The one problem both companies face is that unlike in the 1980s and 1990s, when toymakers could push shows on TV that were designed to simply sell toys (e.g. "He-Man"), networks have now decided they no longer want to be passive sellers of airtime. Instead, channels like Nickelodeon and Disney are creating their own shows and licensing the toys. "The strategy that worked [for Mattel and Hasbro] in the past doesn't work anymore," said Mr. McGowan.

This article is from Adage.com

You can write about any trending issue and add it to your blog. Just make sure that you give credit where creidt is due. Here I added some personal notes before copying the article to my Empower Network Blog. Join my team and we will teach you how to access current information and use it to build your business.

A Jewel in Wisconsin's Kettle Moraine

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I’m sure that every state in the US has its breathtaking views that deserve mention and celebration but in the state of Wisconsin there seems to be beauty around most corners. I am a marketing consultant to small and medium size businesses around the state and I am fortunate enough to be able to travel to some remote areas that not only offer breathtaking views of each special terrain, but also house the quaint display of small town Wisconsin.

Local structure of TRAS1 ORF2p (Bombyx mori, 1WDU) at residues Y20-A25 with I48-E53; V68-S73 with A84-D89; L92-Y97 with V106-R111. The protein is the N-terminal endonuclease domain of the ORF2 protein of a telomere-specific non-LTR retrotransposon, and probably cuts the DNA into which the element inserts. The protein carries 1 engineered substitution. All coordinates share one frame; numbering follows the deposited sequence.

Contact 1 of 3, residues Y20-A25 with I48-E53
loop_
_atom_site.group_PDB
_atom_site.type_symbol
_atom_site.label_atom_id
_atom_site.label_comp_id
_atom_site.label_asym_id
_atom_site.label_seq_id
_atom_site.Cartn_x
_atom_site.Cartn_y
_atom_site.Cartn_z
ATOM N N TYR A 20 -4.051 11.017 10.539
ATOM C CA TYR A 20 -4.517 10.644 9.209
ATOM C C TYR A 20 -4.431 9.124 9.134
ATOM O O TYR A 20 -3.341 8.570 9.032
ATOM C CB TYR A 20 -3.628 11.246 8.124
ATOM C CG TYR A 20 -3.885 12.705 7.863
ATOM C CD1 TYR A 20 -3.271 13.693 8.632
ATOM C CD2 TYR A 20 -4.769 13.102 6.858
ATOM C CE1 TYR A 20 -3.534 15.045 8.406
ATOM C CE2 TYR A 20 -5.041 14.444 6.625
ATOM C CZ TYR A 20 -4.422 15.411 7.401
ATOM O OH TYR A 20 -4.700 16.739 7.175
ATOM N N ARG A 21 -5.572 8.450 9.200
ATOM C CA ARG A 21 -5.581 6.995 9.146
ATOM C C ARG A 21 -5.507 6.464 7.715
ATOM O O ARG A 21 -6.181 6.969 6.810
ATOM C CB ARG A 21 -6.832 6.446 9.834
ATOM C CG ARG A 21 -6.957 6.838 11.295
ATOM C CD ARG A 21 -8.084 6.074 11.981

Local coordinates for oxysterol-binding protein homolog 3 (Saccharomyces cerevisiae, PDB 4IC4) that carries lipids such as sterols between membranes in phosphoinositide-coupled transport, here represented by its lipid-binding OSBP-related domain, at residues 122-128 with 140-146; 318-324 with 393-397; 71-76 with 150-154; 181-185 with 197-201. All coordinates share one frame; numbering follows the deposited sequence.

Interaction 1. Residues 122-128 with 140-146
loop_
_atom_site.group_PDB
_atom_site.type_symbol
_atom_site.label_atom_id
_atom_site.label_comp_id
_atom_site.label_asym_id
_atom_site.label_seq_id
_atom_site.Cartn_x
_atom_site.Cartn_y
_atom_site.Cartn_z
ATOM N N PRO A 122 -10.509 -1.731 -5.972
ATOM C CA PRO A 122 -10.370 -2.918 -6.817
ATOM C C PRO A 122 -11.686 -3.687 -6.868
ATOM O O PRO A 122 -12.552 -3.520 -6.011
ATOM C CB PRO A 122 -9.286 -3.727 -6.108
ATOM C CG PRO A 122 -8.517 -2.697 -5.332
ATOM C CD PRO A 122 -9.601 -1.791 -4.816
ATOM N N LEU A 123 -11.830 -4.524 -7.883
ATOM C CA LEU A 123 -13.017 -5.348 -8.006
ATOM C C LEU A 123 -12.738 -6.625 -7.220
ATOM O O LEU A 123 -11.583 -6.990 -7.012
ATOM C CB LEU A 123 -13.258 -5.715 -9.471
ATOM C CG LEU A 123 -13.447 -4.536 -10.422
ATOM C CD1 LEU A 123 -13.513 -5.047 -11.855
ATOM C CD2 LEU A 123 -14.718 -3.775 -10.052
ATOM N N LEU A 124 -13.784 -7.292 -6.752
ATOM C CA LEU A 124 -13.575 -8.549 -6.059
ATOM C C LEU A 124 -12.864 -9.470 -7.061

Although these areas are many times taken for granted by their year-round residents, those who happen upon them for the first time are amazed at their beauty and the secrets they withhold.

When I was a college student in Madison WI one required class was a Geology class. At the time I was just trying to get through the greatest party school in the US with enough credits to graduate in four years, so this class had very little meaning at the time. Now, as a much wiser and older Wisconsin resident, I have come to appreciate the terrain of Wisconsin and how it was influenced by Glaciers.